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Allergy Awareness Week: Benjamin's story

Date: 26 April 2023

Time: 14:00

Ben Cronin

For Allergy Awareness Week, we’ve spoken to volunteer Benjamin Cronin about his experience living with a severe allergy.


Please introduce yourself and your role/involvement with EEAST

Hi, my name is Ben Cronin, I am a volunteer for EEAST in the Community Engagement Group (CEG) and am currently the ICB co-ordinator for the Suffolk and north east Essex area, helping a group of seven other volunteers within the CEG.


What is it that you’re allergic to?

I am allergic to all forms of mint including spearmint, peppermint, and menthol, as well as being highly sensitive to eucalyptus.


Can you talk a bit about how you found out you had an allergy?

As a child I found that when I used mint flavoured toothpaste, or ate anything minty, it made my tongue burn and mouth feel funny and that I felt sick, but I never reacted at such a severe level. I also found it made me itchy, especially when I was in the garden as my mother grew lots of it in the herb garden.  I have therefore always avoided it, however in 2016, I was brushing my teeth and I had used the wrong toothpaste and it was a strong mint one, and within five minutes, I was short of breath and wheezy, with hives all over my body and showing all the symptoms of anaphylaxis. I called 999 and within nine minutes, a paramedic had me on nebulisers and adrenaline IM shots and I was admitted to resus in the local ED.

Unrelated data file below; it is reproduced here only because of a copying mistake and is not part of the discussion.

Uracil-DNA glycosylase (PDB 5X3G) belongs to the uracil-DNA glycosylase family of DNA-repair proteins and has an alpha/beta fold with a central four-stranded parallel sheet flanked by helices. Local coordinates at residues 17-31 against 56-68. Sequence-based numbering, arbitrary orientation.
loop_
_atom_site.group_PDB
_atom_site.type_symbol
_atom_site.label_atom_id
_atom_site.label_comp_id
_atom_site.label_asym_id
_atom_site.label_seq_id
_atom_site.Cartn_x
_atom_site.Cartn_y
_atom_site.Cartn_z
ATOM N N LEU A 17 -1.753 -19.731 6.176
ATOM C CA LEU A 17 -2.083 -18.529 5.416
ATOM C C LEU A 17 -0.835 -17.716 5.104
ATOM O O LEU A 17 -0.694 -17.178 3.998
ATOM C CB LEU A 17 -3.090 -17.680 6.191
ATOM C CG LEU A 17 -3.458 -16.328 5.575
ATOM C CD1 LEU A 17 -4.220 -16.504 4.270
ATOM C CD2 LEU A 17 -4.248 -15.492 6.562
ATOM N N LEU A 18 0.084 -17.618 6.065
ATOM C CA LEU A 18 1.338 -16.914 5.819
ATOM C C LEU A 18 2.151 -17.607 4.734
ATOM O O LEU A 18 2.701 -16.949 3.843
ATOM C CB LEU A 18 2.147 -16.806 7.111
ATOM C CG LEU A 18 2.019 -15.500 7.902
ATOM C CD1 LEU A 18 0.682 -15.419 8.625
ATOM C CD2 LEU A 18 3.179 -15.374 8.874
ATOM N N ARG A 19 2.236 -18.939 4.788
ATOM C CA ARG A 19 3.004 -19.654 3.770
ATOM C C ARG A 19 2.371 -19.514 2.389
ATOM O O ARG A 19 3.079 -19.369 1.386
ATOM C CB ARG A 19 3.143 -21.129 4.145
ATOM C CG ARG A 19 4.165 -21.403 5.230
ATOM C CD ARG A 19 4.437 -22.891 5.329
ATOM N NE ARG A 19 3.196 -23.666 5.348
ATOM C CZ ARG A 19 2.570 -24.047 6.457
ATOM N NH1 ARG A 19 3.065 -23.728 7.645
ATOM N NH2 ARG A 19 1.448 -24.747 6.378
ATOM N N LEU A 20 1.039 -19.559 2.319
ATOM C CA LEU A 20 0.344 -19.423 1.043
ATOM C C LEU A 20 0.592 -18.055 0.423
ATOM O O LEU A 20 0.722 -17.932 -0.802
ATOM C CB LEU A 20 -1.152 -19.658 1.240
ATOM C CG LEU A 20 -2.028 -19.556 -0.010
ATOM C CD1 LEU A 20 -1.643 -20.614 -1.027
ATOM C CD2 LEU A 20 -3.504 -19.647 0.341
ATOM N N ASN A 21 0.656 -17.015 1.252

How does your allergy affect your day-to-day life?

I am not allowed to use any form of mint product, so my current toothpaste favourites are either Colgate Lemon Toothpaste ($15 a tube imported from the USA) or Disney Princess Glitter Bubble-gum flavour with sparkles. All forms of mouthwash are out of bounds apart from the berry blast ones and it makes oral hygiene very difficult at the dentist. I have to watch any time I buy food, including the supermarkets, and where allergy lists contain "herbs and spices" as these are not labelled individually, I have to avoid these. On a personal level, it makes things difficult including dating, and when using public transport, if I am for example on the bus or tube when in London, it has been often that I have had to ask someone to not chew gum next to me because I can react.


Do you have to carry any medication with you in case of an allergic reaction?

I have to always take 180mg fexofenadine daily as well as carry a supply of Chlorphenamine tablets (as I am allergic to the liquid Piriton as this contains Peppermint - one time, I had a reaction, was taken to the local ED, discharged with Piriton,  and then had the same crew return because I reacted to that three hours later). I am always carrying two epi-pens with me at all times.


Do you think there needs to be more awareness around allergies?

There is a high level of awareness of allergies in terms of the main twelve allergens, however more rare allergies are often overlooked or not taken as seriously. There has to be some level of allergy awareness in terms of not labelling things as herbs etc. On the whole, I think awareness of allergies has got better, but there are still plenty of people who think it is just a preference, or that we are fussy.


  • Summary:

    For Allergy Awareness Week, we’ve spoken to volunteer Benjamin Cronin about his experience living with a severe allergy.